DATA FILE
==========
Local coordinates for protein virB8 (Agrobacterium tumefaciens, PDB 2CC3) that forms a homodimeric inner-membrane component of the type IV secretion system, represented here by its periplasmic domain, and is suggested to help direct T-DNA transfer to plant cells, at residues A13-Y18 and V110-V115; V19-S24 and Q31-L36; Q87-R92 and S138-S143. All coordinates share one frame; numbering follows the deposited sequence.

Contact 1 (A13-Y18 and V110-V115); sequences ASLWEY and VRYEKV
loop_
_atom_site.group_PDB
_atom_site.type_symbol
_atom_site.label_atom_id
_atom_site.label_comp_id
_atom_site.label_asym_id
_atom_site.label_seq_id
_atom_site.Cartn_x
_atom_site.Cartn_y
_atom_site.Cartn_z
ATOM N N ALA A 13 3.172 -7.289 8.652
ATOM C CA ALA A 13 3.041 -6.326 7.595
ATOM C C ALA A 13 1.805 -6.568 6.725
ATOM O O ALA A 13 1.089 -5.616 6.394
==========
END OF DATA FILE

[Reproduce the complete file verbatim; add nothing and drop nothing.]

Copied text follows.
Local coordinates for protein virB8 (Agrobacterium tumefaciens, PDB 2CC3) that forms a homodimeric inner-membrane component of the type IV secretion system, represented here by its periplasmic domain, and is suggested to help direct T-DNA transfer to plant cells, at residues A13-Y18 and V110-V115; V19-S24 and Q31-L36; Q87-R92 and S138-S143. All coordinates share one frame; numbering follows the deposited sequence.

Contact 1 (A13-Y18 and V110-V115); sequences ASLWEY and VRYEKV
loop_
_atom_site.group_PDB
_atom_site.type_symbol
_atom_site.label_atom_id
_atom_site.label_comp_id
_atom_site.label_asym_id
_atom_site.label_seq_id
_atom_site.Cartn_x
_atom_site.Cartn_y
_atom_site.Cartn_z
ATOM N N ALA A 13 3.172 -7.289 8.652
ATOM C CA ALA A 13 3.041 -6.326 7.595
ATOM C C ALA A 13 1.805 -6.568 6.725
ATOM O O ALA A 13 1.089 -5.616 6.394